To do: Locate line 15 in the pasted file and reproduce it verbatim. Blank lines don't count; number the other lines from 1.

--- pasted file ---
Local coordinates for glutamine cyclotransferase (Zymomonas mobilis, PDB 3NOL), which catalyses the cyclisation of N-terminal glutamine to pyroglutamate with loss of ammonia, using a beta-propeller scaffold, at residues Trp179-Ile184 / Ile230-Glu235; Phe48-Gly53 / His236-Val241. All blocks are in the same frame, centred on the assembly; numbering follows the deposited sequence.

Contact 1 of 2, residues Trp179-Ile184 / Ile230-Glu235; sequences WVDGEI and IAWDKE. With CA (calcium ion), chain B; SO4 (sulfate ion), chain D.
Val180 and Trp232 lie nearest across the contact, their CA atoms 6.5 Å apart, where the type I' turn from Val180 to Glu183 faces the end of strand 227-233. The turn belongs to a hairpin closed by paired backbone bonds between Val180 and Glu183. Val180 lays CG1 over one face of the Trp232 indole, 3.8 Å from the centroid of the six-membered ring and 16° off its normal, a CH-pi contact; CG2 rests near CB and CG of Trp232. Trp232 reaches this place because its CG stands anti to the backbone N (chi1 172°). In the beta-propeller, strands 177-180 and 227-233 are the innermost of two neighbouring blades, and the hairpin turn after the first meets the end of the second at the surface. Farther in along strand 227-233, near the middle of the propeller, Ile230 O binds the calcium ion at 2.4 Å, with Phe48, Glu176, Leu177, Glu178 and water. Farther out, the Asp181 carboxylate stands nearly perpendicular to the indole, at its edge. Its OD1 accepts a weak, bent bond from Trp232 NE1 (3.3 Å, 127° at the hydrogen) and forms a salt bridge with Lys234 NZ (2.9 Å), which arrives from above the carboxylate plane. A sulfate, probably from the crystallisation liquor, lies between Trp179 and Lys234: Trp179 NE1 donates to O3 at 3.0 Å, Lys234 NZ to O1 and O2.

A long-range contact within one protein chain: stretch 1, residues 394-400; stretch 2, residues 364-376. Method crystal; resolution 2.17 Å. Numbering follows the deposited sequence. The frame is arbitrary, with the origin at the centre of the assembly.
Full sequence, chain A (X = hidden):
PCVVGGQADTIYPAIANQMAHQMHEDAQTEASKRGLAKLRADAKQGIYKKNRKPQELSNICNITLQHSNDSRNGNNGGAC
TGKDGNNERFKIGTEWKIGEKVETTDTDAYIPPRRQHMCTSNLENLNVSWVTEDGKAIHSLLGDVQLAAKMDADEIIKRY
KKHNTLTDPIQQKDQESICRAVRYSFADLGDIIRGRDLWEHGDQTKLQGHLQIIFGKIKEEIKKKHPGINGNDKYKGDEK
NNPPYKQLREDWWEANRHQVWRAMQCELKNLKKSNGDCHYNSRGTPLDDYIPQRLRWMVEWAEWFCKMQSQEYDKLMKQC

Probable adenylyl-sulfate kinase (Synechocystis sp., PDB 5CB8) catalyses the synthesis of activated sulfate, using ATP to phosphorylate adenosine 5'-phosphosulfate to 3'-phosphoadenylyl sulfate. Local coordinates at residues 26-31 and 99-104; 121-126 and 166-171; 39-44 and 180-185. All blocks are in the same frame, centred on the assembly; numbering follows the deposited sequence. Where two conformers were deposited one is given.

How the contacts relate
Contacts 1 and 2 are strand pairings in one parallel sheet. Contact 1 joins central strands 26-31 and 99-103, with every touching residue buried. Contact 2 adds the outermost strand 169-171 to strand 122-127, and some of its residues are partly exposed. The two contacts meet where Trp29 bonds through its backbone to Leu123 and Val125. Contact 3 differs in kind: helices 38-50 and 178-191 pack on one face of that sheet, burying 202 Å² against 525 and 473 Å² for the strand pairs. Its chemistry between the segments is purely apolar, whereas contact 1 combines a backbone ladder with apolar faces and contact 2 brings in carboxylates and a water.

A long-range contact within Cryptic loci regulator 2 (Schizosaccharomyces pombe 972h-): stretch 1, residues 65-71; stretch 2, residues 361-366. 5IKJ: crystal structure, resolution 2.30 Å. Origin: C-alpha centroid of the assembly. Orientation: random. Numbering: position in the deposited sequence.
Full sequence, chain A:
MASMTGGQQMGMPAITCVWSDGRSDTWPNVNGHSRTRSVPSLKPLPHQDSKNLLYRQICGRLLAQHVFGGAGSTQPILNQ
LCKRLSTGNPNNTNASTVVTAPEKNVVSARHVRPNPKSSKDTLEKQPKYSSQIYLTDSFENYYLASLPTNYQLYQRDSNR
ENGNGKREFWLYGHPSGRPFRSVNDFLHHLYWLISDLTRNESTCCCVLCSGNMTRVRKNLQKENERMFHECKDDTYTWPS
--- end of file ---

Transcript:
MASMTGGQQMGMPAITCVWSDGRSDTWPNVNGHSRTRSVPSLKPLPHQDSKNLLYRQICGRLLAQHVFGGAGSTQPILNQ